Calligraphy might look pretty, but it’s harder than it looks

Calligraphy might look pretty, but it’s harder than it looks

The amount of pressure you apply, the type of nib, the type of pen ... everything can have an impact on the outcome

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Angie Chan (L) helps Christy Cheung get the grasp of the fountain pen.
Photo: Catherine Wang

Hidden in Sheung Wan, Enchanting Studio is a dainty and charming wood-themed room adorned with low-hanging lightbulbs. We settled into the calming atmosphere almost instantly. Our teacher, Angie Chan, greeted us warmly and started the lesson by showing us the basic components of a calligraphy pen.

The “oblique pen” was new to me. Chan explained that it’s a pen specially designed for writing calligraphy. The pen consists of two parts – the holder and the nib. The reason for this is because the nib can be at an angle to the paper, meaning you can produce slanted calligraphy without slanting your arms or hands into a weird position. The pen we used was a dip pen, which meant we had to immerse the nib in ink before writing.

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Photo: Angie Chan

There are dozens of calligraphy fonts in the world; maybe even hundreds. But we focused on a font known as “round hand of copperplate calligraphy” for the three-hour class.

The writing part of the workshop was what I imagined it would be like – writing with a quill, and feeling like a poet from the olden days. It’s possible to change the technique or effect by changing the nib. The one Chan gave us was a pointed nib. She said this would be stiffer than most calligraphy pens, and is ideal for beginners who are used to regular pens, because it’s easier to control the pressure you apply. One interesting thing I learned was that the number engraved on the nib distinguishes the different types, meaning calligraphers classify the nibs by number, rather than name.

Christy Cheung


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At the workshop we learned a variety of calligraphy techniques. We went from learning how to hold the calligraphy pen, which still feels odd to me, to using it to write the basic components of letters, such as solid lines and curves. Chan also taught us different creative techniques that we could use to enhance our calligraphy, such as writing by coating the back of the nib with diluted pigment to get colour, or by using the calligraphy pen to draw curlicues – an intricate twist or curl – or other symbols.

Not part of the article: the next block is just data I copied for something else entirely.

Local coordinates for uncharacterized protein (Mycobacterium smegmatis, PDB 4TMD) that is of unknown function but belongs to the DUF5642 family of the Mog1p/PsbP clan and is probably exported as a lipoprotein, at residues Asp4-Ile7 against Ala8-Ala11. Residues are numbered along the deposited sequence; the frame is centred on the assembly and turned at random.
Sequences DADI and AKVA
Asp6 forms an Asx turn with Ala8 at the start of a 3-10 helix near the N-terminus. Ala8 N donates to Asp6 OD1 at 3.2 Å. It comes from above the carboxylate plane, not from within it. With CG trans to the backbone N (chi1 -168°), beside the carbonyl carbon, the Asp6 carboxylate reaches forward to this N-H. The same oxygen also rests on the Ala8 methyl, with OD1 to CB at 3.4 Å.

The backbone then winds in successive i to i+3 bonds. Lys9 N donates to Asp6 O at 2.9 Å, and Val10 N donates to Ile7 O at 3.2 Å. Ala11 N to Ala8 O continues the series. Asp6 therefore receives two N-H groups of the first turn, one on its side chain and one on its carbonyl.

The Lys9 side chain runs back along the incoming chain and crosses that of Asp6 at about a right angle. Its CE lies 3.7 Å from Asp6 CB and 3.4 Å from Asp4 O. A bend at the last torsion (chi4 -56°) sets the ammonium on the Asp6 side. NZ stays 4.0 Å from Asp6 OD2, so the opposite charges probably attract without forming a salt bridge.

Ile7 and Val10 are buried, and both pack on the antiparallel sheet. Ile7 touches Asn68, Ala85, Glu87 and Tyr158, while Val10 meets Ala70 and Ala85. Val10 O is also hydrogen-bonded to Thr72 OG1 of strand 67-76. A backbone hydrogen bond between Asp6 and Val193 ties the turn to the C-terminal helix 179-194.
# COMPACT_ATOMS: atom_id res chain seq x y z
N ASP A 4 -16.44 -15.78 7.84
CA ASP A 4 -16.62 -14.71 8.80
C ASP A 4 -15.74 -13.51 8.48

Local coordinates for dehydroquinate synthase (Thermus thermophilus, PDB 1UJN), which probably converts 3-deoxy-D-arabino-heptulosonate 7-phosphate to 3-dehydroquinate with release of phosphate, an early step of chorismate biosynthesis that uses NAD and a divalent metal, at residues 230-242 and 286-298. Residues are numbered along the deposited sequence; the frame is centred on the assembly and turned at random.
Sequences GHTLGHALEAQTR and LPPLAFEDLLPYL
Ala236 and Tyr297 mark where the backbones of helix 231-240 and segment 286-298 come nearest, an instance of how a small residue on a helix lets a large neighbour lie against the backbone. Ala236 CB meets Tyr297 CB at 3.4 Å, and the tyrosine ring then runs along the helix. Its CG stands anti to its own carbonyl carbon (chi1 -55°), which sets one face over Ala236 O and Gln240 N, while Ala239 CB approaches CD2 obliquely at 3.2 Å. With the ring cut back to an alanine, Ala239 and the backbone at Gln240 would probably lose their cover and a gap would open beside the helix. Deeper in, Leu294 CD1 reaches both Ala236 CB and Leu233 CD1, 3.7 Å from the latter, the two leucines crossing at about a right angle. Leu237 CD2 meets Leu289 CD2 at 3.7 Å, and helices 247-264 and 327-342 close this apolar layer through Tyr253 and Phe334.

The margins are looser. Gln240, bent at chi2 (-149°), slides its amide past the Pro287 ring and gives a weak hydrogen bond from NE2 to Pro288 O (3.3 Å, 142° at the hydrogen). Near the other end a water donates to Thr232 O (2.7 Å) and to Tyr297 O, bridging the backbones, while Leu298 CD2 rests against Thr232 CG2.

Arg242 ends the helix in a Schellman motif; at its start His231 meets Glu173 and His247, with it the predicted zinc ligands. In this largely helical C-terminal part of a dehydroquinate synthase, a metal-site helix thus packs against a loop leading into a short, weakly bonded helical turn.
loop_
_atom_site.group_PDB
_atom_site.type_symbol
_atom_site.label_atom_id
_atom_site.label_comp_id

What distinguishes calligraphy from regular handwriting is that calligraphy is all about control. Calligraphy demands great effort and concentration – from the angle of your nib to the pressure and length of each stroke – to ensure that the words you print are exact, legible, and aesthetically pleasing. Every single element can affect the ink and shape, thus affecting the big picture. So not even one element can be neglected throughout the process.

Catherine. Catherine. Catherine. A case of practise making perfect in practise.
Photo: Catherine Wang

It might not sound difficult, but I actually made a few mistakes when writing Catherine, my own name. When I wasn’t completely focused on the writing or if I neglected it for even a second, ink would seep into places it wasn’t supposed to, messing up the entire word. Interestingly, “r” in calligraphy is not the same as “the modern r”, as Chan calls it, which took me some time to get used to. Unfortunately for me, writing it was unavoidable, as my name has an “r” in it.

Like most arduous tasks, calligraphy has its own inherent sense of reward. I found the experience to be incredibly inspiring. It was refreshing to focus intensely on something other than homework or worries about the looming future, and I went away feeling inspired. Calligraphy is certainly not for the faint of heart, or for that matter, faint of hand. Yet, it has its own rewards: learning a new skill, the opportunity to relax, and the satisfaction of creating something tangible.

Catherine Wang

This article appeared in the Young Post print edition as
Writing from another angle

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2 Comments

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